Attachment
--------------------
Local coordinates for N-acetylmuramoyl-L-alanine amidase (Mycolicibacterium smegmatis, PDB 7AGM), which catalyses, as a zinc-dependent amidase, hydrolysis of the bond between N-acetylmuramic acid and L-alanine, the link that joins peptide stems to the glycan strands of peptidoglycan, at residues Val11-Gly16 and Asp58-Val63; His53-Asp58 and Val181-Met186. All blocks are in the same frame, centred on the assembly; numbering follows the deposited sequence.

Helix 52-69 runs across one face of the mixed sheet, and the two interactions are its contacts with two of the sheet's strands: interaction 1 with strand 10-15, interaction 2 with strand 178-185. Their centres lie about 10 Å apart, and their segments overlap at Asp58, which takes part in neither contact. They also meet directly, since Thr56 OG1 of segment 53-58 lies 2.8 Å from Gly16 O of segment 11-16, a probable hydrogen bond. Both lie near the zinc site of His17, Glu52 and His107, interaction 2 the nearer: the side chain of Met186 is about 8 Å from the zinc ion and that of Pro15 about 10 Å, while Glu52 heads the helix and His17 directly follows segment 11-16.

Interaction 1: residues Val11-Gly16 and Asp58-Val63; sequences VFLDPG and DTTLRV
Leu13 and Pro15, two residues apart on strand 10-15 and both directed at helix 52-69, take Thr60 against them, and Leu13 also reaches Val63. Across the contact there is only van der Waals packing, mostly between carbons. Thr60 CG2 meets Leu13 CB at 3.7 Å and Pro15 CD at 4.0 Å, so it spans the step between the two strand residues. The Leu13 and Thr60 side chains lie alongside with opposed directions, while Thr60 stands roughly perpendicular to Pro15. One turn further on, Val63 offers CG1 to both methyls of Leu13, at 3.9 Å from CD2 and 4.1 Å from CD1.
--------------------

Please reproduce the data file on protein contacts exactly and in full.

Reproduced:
Local coordinates for N-acetylmuramoyl-L-alanine amidase (Mycolicibacterium smegmatis, PDB 7AGM), which catalyses, as a zinc-dependent amidase, hydrolysis of the bond between N-acetylmuramic acid and L-alanine, the link that joins peptide stems to the glycan strands of peptidoglycan, at residues Val11-Gly16 and Asp58-Val63; His53-Asp58 and Val181-Met186. All blocks are in the same frame, centred on the assembly; numbering follows the deposited sequence.

Helix 52-69 runs across one face of the mixed sheet, and the two interactions are its contacts with two of the sheet's strands: interaction 1 with strand 10-15, interaction 2 with strand 178-185. Their centres lie about 10 Å apart, and their segments overlap at Asp58, which takes part in neither contact. They also meet directly, since Thr56 OG1 of segment 53-58 lies 2.8 Å from Gly16 O of segment 11-16, a probable hydrogen bond. Both lie near the zinc site of His17, Glu52 and His107, interaction 2 the nearer: the side chain of Met186 is about 8 Å from the zinc ion and that of Pro15 about 10 Å, while Glu52 heads the helix and His17 directly follows segment 11-16.

Interaction 1: residues Val11-Gly16 and Asp58-Val63; sequences VFLDPG and DTTLRV
Leu13 and Pro15, two residues apart on strand 10-15 and both directed at helix 52-69, take Thr60 against them, and Leu13 also reaches Val63. Across the contact there is only van der Waals packing, mostly between carbons. Thr60 CG2 meets Leu13 CB at 3.7 Å and Pro15 CD at 4.0 Å, so it spans the step between the two strand residues. The Leu13 and Thr60 side chains lie alongside with opposed directions, while Thr60 stands roughly perpendicular to Pro15. One turn further on, Val63 offers CG1 to both methyls of Leu13, at 3.9 Å from CD2 and 4.1 Å from CD1.